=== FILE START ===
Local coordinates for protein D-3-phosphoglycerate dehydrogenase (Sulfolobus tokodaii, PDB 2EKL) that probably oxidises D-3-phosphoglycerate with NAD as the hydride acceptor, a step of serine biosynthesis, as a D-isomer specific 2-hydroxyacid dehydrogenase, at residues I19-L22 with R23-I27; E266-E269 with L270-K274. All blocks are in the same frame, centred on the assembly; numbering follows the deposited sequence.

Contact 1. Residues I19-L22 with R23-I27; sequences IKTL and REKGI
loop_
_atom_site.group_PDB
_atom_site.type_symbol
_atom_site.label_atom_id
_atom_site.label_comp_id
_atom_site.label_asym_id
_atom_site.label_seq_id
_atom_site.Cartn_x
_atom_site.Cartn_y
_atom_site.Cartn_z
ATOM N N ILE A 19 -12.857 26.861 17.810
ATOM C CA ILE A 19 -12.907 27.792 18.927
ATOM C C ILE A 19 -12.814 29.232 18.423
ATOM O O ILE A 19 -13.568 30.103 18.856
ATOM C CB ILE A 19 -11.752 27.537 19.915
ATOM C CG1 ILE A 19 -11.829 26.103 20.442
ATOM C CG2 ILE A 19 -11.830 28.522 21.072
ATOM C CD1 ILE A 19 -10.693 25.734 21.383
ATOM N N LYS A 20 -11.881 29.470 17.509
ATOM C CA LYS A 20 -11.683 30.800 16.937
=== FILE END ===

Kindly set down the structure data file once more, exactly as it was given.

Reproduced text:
Local coordinates for protein D-3-phosphoglycerate dehydrogenase (Sulfolobus tokodaii, PDB 2EKL) that probably oxidises D-3-phosphoglycerate with NAD as the hydride acceptor, a step of serine biosynthesis, as a D-isomer specific 2-hydroxyacid dehydrogenase, at residues I19-L22 with R23-I27; E266-E269 with L270-K274. All blocks are in the same frame, centred on the assembly; numbering follows the deposited sequence.

Contact 1. Residues I19-L22 with R23-I27; sequences IKTL and REKGI
loop_
_atom_site.group_PDB
_atom_site.type_symbol
_atom_site.label_atom_id
_atom_site.label_comp_id
_atom_site.label_asym_id
_atom_site.label_seq_id
_atom_site.Cartn_x
_atom_site.Cartn_y
_atom_site.Cartn_z
ATOM N N ILE A 19 -12.857 26.861 17.810
ATOM C CA ILE A 19 -12.907 27.792 18.927
ATOM C C ILE A 19 -12.814 29.232 18.423
ATOM O O ILE A 19 -13.568 30.103 18.856
ATOM C CB ILE A 19 -11.752 27.537 19.915
ATOM C CG1 ILE A 19 -11.829 26.103 20.442
ATOM C CG2 ILE A 19 -11.830 28.522 21.072
ATOM C CD1 ILE A 19 -10.693 25.734 21.383
ATOM N N LYS A 20 -11.881 29.470 17.509
ATOM C CA LYS A 20 -11.683 30.800 16.937